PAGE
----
Jill Duggan, Doosan Babcock, UK, makes the case for funding carbon capture and storage with a levy on coal extraction.
The crisis in Ukraine has refocused thoughts, particularly European thoughts, on energy security and the sources of imports of fuel and energy. Although gas has been close to the heart of the issue, the impact on coal’s current and future demand cannot be ignored. The desire to make Europe less dependent on resources from outside the EU and, in particular, the desire to strengthen the EUs ability to distance itself from regimes with which it may be uncomfortable, has turned minds back to Europe’s indigenous fossil resources as a means to supplement both renewables and nuclear power.
Of course, this heightened concern for security of supply does not mean that the need to take action on climate change has gone away. The EU is still committed to an 80% reduction on 1990 CO2 levels by 2050 and is currently deliberating the European Commission’s proposal to cut CO2 emissions by 40% of the 1990 level by 2030. In the US, the Environmental Protection Agency (EPA) has recently published its proposed rule for existing power plants, which would require a 30% reduction in CO2 from power plants by 2030 (with individual state targets).
While the demand for coal continues to grow, as the developing world seeks to fuel its growth, it would be a mistake to think that growth in Asia, South America and Africa will render any gains made on the carbon issue negligible. South Korea has a carbon trading system in place, while China has seven demonstration systems with plans to roll out the best of these nationally in the next few years. South Africa has a carbon tax in place. Tackling climate change is no longer the preserve of the richest countries looking back at their historical emissions; it is clearly a concern of developing nations looking at their future emissions.
Meanwhile, analysis from the International Energy Agency and Carbon Tracker indicates that two thirds of current fossil fuel reserves cannot be utilised without breaching the internationally accepted goal of limiting global temperature increase to 2° – adding further grist to the mill.
The extraction industry itself cannot ignore these pressures. The answer to squaring the circle of fossil fuel and climate change is, of course, carbon capture and storage. However, the development and deployment of this technology has been painfully slow. The global downturn, naturally, made it less likely for investments to take place at all – but policies have, pretty spectacularly, failed to push this technology forward. Many within the energy industry have taken this as a sign that there is no need and no appetite for CCS. They are wrong. The difficulties in progressing CCS cannot be overlooked: the additional cost added to electricity, the political difficulty of appearing to support fossil fuels by allowing their continued exploitation for electricity generation and the public's concern over underground CO2 storage all add to the difficulty. And then there is the money.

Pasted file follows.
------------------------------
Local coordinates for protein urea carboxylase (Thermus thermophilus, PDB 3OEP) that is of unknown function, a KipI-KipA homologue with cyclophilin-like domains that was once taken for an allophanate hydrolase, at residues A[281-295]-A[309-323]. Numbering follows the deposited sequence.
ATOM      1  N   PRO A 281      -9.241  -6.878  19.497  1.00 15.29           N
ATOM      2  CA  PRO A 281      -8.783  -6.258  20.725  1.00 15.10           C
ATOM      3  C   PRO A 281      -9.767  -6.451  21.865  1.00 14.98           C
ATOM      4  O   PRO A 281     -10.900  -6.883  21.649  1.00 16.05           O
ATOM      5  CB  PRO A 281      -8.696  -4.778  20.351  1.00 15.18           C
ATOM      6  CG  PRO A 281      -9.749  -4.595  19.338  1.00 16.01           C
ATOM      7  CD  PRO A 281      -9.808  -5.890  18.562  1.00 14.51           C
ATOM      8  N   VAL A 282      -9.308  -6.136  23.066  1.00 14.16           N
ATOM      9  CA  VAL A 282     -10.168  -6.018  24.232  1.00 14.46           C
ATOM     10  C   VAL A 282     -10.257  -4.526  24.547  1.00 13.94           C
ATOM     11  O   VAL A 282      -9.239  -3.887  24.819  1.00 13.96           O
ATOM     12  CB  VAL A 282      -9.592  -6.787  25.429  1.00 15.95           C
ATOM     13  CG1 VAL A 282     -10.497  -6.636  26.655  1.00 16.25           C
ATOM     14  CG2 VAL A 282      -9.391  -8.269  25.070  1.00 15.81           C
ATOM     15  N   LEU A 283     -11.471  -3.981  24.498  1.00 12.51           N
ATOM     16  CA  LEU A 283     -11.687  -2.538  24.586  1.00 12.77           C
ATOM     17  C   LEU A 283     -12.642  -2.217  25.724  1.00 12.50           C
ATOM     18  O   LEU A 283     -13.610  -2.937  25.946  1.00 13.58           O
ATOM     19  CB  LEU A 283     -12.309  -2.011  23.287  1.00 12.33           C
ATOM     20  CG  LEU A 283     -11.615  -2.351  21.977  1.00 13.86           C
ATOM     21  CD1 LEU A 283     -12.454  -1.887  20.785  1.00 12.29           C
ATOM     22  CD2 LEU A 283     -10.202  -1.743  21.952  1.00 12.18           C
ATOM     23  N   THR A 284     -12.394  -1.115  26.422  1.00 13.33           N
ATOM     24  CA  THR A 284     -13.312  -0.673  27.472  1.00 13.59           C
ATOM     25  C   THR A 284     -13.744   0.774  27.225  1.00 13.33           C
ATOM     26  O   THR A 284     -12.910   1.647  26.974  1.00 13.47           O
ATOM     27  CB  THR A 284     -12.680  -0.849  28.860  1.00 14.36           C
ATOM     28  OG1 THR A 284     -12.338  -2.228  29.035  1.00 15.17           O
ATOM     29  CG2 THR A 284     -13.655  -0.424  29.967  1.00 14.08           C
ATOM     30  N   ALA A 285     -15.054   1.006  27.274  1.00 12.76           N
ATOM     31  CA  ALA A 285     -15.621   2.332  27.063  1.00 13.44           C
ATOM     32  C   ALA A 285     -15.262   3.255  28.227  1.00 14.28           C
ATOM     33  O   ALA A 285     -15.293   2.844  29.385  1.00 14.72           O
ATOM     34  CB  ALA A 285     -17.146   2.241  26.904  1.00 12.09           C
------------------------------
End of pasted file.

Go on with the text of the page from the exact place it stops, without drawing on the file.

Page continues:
Europe had intended to have 10 – 12 large-scale CCS demonstration plants underway by now. It will be lucky to have one or two in the foreseeable future. North America has progressed only slightly faster. The energy sector can either wait for governments to resolve the funding issues (accepting that policymakers often fail to understand the energy fundamentals), or it can put forward solutions of its own to fund the continued development and deployment of CCS across the globe.
The advantages of CCS
There are huge advantages in the industry tackling this voluntarily. Firstly, it will accelerate development of the technology and smooth the future demand for coal. Secondly, it will provide solutions that are practical to the industry as a whole. Thirdly, it is the best chance of getting a global push on funding CCS demonstrations and ultimate uptake – and therefore avoiding competitive distortions. That is not to say that there are not significant difficulties in designing and implementing any funding solution from the sector.
What is required? While there are insufficient CCS projects to generate a crediting or obligation scheme, a levy on extractors, which is fully reinvested in CCS projects, is a feasible proposition to kick-start CCS projects across the globe. Given the global scale of extraction, this levy could be pretty insignificant but still provide the funds to get projects off the ground. Once CCS becomes a reality, it could transform into a tradeable obligation with extractors required to purchase CCS credits, maintaining the development and cost competitiveness of a technology that allows fossil fuels to continue to play a role in the future energy mix.
Yes there are implementation and governance issues: how would the levy be collected and how would it be administered? But if the industry shows itself willing to assist then it will become easier for policymakers to get to grips with these thorny issues. The time has come for a new funding mechanism for carbon capture and storage.
Read the article online at: https://www.worldcoal.com/special-reports/28082014/world-coal-how-to-fund-ccs-coal1256/